Wednesday, March 31, 2010

Asotin County Frontier Justice Records Now Online

The Washington State Archives, Digital Archives has placed a fascinating set of records online, with more to come. The records are the Frontier Justice records for Asotin County. The Frontier Justice Collection consists of the court records of the Washington Territory, from 1853 to 1889. These court records from the tumultuous frontier period of Washington offer an exciting and decidedly unvarnished view of our past, and include cases for adultery and debt collection, gambling and fraud, selling liquor to Indians and violence including murder. A full description of the record series is here. The Digital Archives has had a finding aid to the cases online for several years, but actually viewing these fascinating records has required a trip to a regional archive branch where the records are available in paper or microfilm. Now, thanks to the hard work of Eastern Region Archivist Jeff Creighton and his staff, the original documents for Asotin County have been scanned and are available online.The records for Walla Walla county are to follow, and it is hoped that the rest of the counties will be done in the coming years.

The records are searchable by any of our metadata fields, including the names of the plaintiff and defendant or by date. Unfortunately they are not browseable. You can get around this by searching for a date range that will include all the records (say 1800-2000) and then set the "records per page" display to its maximum of 100. The search results will show every record for the county, which you can then sort by clicking on any of the columns. Here is an example, sorted by cause. Click on the document icon to pull up a scan of the original. These are handwritten manuscript records, and not all are easy to read. The DeJa Vue document viewer plug-in used by the Digital Archives is helpful, allowing the user to zoom in, print off, or save the images.

These records open up new fields of research to historians and students. Indian are prominently mentioned in many including actions they themselves initiated. See for example this 1887 case in which William Stingy, a Nez Perce, accuses Indian George of horse theft. One wonders why Stingy used the white government's court system to seek justice rather than tribal remedies, and if the "Indian George" in the case is the same as the Nez Perce man of the same name who General Howard used to try and broker a peace with Chief Joseph in the Nez Perce War just ten years before. Other obvious topics from the records include gender relations including adultery and divorce, debt and bankruptcy, efforts to regulate the morals of early Washingtonians, including alcohol consumption, and the really striking levels of violence. These records would also make a great teaching resource.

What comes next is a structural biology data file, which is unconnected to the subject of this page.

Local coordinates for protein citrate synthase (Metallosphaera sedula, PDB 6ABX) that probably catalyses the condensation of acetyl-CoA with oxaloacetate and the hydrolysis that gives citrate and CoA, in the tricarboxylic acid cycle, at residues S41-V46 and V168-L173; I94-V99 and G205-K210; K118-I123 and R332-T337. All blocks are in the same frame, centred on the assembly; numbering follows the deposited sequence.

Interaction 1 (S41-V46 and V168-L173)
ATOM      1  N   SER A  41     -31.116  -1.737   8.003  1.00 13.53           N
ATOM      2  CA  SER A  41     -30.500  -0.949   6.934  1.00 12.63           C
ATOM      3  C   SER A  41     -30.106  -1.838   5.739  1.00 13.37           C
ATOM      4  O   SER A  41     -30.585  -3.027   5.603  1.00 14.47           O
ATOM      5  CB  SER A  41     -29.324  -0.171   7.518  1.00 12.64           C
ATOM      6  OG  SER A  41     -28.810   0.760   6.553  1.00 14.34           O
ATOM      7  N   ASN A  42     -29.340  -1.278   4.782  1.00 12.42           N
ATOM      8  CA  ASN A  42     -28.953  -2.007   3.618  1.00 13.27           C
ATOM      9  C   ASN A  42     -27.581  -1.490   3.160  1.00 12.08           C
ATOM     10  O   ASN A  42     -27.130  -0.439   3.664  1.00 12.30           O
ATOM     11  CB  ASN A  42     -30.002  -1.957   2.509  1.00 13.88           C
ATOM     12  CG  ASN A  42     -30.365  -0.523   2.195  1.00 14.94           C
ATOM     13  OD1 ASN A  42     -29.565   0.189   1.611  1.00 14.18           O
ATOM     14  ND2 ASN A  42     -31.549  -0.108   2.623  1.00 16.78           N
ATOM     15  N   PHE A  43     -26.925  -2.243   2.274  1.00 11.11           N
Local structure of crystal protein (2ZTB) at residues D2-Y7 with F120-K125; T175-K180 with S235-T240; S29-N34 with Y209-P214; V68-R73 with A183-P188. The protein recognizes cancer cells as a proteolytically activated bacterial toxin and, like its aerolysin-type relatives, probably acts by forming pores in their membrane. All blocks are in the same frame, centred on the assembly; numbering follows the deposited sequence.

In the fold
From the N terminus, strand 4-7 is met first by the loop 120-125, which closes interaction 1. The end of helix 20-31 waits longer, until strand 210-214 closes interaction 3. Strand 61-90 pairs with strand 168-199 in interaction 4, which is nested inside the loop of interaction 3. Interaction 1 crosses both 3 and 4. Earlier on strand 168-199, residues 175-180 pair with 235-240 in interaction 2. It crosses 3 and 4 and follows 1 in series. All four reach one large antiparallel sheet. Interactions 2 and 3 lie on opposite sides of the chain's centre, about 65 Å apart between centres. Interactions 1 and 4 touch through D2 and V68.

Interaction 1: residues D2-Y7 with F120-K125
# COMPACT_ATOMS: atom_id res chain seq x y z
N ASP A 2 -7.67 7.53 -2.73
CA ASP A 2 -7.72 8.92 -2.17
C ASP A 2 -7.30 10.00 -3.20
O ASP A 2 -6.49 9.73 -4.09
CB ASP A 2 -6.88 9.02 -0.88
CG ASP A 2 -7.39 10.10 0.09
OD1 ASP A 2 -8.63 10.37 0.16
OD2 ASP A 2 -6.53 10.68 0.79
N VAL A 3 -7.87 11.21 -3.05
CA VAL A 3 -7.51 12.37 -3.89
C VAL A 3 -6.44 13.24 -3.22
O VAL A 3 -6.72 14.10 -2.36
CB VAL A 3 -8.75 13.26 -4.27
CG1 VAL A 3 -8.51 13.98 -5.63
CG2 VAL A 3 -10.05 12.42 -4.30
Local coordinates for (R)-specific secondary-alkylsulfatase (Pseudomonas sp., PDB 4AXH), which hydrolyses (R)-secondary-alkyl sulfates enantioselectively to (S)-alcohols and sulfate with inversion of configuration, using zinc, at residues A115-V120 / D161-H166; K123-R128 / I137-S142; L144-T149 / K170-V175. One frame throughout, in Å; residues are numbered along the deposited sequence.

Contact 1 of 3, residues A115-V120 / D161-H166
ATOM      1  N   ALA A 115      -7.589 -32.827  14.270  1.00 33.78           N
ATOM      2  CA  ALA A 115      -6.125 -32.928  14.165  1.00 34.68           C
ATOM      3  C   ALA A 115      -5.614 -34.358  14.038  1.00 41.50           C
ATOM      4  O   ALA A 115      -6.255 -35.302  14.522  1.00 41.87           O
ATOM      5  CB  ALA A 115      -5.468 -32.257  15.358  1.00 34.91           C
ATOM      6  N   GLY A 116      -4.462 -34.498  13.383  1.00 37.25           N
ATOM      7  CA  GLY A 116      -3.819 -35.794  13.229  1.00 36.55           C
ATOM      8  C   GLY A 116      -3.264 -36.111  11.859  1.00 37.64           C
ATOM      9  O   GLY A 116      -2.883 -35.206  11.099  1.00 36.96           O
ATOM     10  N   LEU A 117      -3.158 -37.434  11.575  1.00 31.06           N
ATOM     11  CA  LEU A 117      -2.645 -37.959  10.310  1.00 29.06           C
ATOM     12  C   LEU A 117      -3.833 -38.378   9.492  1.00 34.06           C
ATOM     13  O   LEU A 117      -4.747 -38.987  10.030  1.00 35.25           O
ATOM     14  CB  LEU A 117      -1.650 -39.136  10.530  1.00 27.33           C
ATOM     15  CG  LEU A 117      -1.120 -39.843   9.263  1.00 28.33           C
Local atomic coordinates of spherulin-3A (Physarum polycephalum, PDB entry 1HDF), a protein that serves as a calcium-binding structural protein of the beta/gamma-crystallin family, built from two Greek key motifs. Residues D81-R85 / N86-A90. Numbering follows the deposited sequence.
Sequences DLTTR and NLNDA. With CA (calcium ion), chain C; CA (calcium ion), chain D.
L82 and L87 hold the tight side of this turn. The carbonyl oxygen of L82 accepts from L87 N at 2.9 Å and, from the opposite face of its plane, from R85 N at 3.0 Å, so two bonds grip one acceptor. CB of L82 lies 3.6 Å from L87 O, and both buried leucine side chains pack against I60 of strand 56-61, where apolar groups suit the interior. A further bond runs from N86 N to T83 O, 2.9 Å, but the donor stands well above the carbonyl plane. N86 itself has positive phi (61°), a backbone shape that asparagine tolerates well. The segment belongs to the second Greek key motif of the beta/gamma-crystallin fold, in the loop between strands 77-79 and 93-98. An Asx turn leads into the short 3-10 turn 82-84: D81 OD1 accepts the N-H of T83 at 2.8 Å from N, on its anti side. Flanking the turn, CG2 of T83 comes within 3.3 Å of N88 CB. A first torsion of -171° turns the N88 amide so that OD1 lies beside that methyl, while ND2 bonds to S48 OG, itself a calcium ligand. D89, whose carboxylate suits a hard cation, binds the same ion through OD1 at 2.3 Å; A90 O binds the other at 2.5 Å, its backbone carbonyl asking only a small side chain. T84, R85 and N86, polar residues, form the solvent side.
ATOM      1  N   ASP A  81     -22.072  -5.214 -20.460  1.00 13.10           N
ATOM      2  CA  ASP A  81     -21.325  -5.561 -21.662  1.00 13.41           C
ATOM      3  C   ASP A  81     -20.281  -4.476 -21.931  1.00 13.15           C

We have room for improvement in our presentation of these records. The court cases, some of them 80 pages of longer, are chock full of names that are not currently indexed or searchable. Browsing would improve the functionality of the series. And ultimately it would be great to see some sort of crowd-sourced transcription of the records (though that is a long ways off at present).

Are you using the Frontier Justice records in your research or teaching? Drop me a line, I would love to hear from you.

Tuesday, March 16, 2010

Please Take My Survey So We Can Offer a Free Online MA for Teachers!

If you are interested in the possibilities of online education for graduate history, please take this quick survey. The survey is to prove to the state and feds that 1) there is an audience for an online history MA, and 2) that this is particularly true among teachers. So if either of these sound like you, please take the survey. And if you know anyone who might be interested, please forward this to them today.